7 PM | Bihar AES deaths -What’s ailing India’s primary healthcare? | 3rd July, 2019

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Context: Issues with the Primary Health Care in general in India and particularly in Bihar.

More in News:  The outbreak of Acute Encephalitis Syndrome (AES) in Bihar and Uttar Pradesh.

Primary Health Care: According to World Health Organisation (WHO), Primary health care is a whole-of-society approach to health and well-being centered on the needs and preferences of individuals, families and communities.  It addresses the broader determinants of health and focuses on the comprehensive and interrelated aspects of physical, mental and social health and wellbeing. 

Outbreak of AES in Bihar: Recently 154 children in Bihar died due to AES. AES is largely preventable both before and after the onset of disease. The first signs of outbreak must prompt strong prevention measures. These include:

  • Replenishing primary health care centres with essential supplies.
  • Extensive deployment of peripheral health workers (ASHA).
  • Ambulance services to facilitate rapid identification and management of suspected cases.
  • Scaling up of Poshan Abhiyan and supplementary nutrition at Anganwadis along with take home ration for mothers, and distribution of ORS packets.

Due to lack of preventive measures, along with the issues of PHCs, aggravated the out-break of AES.

Issues with Primary Health Care:

  • Manpower: The manpower in Bihar is miserably low.
    • Out of 1900 PHCs in Bihar, three fourth have just one doctor. The doctor-population ratio of Bihar was 1: 17,685 in 2018, which is about 60% higher than the national average.
    • There is one fifth shortage of ASHA workers.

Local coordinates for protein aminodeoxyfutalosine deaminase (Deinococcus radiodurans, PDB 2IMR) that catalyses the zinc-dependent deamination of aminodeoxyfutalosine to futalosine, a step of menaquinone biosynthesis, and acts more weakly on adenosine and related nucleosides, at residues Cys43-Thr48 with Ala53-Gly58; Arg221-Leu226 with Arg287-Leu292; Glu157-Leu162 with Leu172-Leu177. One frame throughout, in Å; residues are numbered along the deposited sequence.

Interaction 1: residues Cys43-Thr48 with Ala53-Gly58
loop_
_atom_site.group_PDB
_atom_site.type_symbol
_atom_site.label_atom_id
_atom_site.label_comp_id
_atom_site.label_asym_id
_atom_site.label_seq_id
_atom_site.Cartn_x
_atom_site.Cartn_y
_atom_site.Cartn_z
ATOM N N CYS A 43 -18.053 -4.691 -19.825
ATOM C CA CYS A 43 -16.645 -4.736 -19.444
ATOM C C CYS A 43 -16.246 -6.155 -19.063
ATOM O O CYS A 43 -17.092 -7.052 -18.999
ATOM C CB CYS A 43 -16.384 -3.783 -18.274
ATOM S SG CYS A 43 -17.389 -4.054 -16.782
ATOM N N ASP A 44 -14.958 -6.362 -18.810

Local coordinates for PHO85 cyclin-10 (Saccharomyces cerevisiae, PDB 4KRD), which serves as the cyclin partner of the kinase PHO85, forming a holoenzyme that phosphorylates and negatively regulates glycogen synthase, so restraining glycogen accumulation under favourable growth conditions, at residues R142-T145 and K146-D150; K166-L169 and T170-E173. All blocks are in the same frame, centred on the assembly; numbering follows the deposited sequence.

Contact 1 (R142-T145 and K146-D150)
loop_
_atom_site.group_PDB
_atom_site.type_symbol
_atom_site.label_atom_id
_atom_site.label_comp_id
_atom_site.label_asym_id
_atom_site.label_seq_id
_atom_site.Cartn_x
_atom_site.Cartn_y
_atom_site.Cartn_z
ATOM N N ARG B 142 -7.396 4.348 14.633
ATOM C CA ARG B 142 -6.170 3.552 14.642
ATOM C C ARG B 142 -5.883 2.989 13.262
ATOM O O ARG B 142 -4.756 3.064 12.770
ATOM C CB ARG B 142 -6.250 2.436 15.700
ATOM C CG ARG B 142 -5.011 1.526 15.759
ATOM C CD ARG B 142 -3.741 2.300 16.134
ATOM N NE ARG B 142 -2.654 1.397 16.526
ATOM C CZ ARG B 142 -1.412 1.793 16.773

• Nearly one third of sub health centres have no worker at all.
  • Infrastructure: Generally 1 PHC caters about 30,000 people, but in Bihar, it caters to 1 lakh people.
  • Behavioural factors: Even those PHCs with adequate supplies remain unutilised, primarily because of the behavioural perception that PHCs are inept for general health care and are primarily centres for family planning and immunisation.
  • With the decades of hospital-centric growth, people have lost faith in community based  health care.
  • Also, the government health expenditure is about 1.15% of GDP. However, there is still scope of improvement in health expenditure. As done in most of the developing countries and developed countries. For example, China spends about 5.3% of its GDP on health.

Along with the issues of PHCs, there is issue with the supplementary nutrition programme. Recently a study found that around 71% and 38% of funds meant for cooked meals and take home ration were stolen.

Solution: The solution to the problem doesn’t lies in just strengthening the tertiary care sector, but also,

  • Ayushman Bharat- Health and wellness centres: in order to expand access to comprehensive health care, health and wellness centre (HWCs), sub health centres (SHCs) and primary health centres (PHCs) are being strengthened. The HWCs are to provide preventive, promotive, rehabilitative and curative care for an expanded range of services encompassing reproductive child health services, communicable diseases, non-communicable diseases and basic emergency care.
  • Scaling up the cadres of ASHA workers; salary hikes, as recently done in the state of Andhra Pradesh can be helpful.
  • Efficient implementation of PDS system as done in Chhattisgarh. In Chhattisgarh model, digitization and automation with appropriate intervention of ICT made it to work efficiently and equitably.
  • Strict monitoring of nutrition programme as implemented in Andhra Pradesh: the government focussed on better monitoring of Integrated Child Development Services (ICDS) Systems Strengthen And Nutrition Improvement Project (ISSNIP) by creating an APP, which is being tracked on cell phones distributed by the government, behavioural change at community level and regular counselling by organising community based events such as ‘Sree Mantams’ and ‘Anna Prasanams’.
  • Addressing the mal-distribution of doctors and medical colleges: Under Pradhan Mantri Swasthya Suraksha Yojana (PMSSY), government is planning to set up 20 AIIMS across country. Passing of National Medical Commission Bill, 2017 as soon as possible to replace Medical Council of India (MCI) with National Medical Commission (NMC).
  • Need to work on inculcating confidence in community based care.

Way forward: With the implementation of the above strengthening measures, will result into robust primary care system that can be geared towards being more responsive to future outbreaks. At the same time community should be made aware of the preventive measures of such diseases, as it is known that “Prevention is far better than Cure”.

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